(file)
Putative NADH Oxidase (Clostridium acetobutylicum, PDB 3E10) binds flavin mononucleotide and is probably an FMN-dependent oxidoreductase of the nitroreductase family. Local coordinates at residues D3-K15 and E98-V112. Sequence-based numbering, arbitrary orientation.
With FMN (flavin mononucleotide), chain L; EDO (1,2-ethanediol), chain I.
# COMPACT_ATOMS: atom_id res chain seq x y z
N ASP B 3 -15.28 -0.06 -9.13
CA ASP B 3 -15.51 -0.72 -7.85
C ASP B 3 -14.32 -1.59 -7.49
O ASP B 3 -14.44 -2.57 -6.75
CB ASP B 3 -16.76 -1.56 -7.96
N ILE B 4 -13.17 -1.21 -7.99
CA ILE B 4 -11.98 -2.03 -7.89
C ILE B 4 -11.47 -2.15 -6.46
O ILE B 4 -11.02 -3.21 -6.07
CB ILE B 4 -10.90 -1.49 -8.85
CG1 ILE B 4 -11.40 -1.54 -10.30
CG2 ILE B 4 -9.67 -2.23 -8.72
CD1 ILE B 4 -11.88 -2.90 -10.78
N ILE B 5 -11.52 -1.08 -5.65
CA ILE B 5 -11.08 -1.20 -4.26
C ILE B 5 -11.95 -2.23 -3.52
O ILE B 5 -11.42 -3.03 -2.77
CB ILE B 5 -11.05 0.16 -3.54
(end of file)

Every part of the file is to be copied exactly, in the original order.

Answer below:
Putative NADH Oxidase (Clostridium acetobutylicum, PDB 3E10) binds flavin mononucleotide and is probably an FMN-dependent oxidoreductase of the nitroreductase family. Local coordinates at residues D3-K15 and E98-V112. Sequence-based numbering, arbitrary orientation.
With FMN (flavin mononucleotide), chain L; EDO (1,2-ethanediol), chain I.
# COMPACT_ATOMS: atom_id res chain seq x y z
N ASP B 3 -15.28 -0.06 -9.13
CA ASP B 3 -15.51 -0.72 -7.85
C ASP B 3 -14.32 -1.59 -7.49
O ASP B 3 -14.44 -2.57 -6.75
CB ASP B 3 -16.76 -1.56 -7.96
N ILE B 4 -13.17 -1.21 -7.99
CA ILE B 4 -11.98 -2.03 -7.89
C ILE B 4 -11.47 -2.15 -6.46
O ILE B 4 -11.02 -3.21 -6.07
CB ILE B 4 -10.90 -1.49 -8.85
CG1 ILE B 4 -11.40 -1.54 -10.30
CG2 ILE B 4 -9.67 -2.23 -8.72
CD1 ILE B 4 -11.88 -2.90 -10.78
N ILE B 5 -11.52 -1.08 -5.65
CA ILE B 5 -11.08 -1.20 -4.26
C ILE B 5 -11.95 -2.23 -3.52
O ILE B 5 -11.42 -3.03 -2.77
CB ILE B 5 -11.05 0.16 -3.54